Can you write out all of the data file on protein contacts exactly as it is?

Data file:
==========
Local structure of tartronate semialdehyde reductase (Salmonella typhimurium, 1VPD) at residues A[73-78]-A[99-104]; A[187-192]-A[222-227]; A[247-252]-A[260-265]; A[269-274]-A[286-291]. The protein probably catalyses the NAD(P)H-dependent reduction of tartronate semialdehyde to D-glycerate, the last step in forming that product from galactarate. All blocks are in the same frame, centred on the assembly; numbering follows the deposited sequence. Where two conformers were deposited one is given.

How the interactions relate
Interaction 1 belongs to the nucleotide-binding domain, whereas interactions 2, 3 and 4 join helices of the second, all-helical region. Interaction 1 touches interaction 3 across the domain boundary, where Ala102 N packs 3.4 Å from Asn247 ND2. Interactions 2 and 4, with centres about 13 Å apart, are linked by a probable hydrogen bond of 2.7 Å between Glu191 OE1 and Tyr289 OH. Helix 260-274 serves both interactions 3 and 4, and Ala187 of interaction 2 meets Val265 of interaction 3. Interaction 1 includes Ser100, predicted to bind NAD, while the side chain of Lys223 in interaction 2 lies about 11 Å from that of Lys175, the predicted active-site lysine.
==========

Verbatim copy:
Local structure of tartronate semialdehyde reductase (Salmonella typhimurium, 1VPD) at residues A[73-78]-A[99-104]; A[187-192]-A[222-227]; A[247-252]-A[260-265]; A[269-274]-A[286-291]. The protein probably catalyses the NAD(P)H-dependent reduction of tartronate semialdehyde to D-glycerate, the last step in forming that product from galactarate. All blocks are in the same frame, centred on the assembly; numbering follows the deposited sequence. Where two conformers were deposited one is given.

How the interactions relate
Interaction 1 belongs to the nucleotide-binding domain, whereas interactions 2, 3 and 4 join helices of the second, all-helical region. Interaction 1 touches interaction 3 across the domain boundary, where Ala102 N packs 3.4 Å from Asn247 ND2. Interactions 2 and 4, with centres about 13 Å apart, are linked by a probable hydrogen bond of 2.7 Å between Glu191 OE1 and Tyr289 OH. Helix 260-274 serves both interactions 3 and 4, and Ala187 of interaction 2 meets Val265 of interaction 3. Interaction 1 includes Ser100, predicted to bind NAD, while the side chain of Lys223 in interaction 2 lies about 11 Å from that of Lys175, the predicted active-site lysine.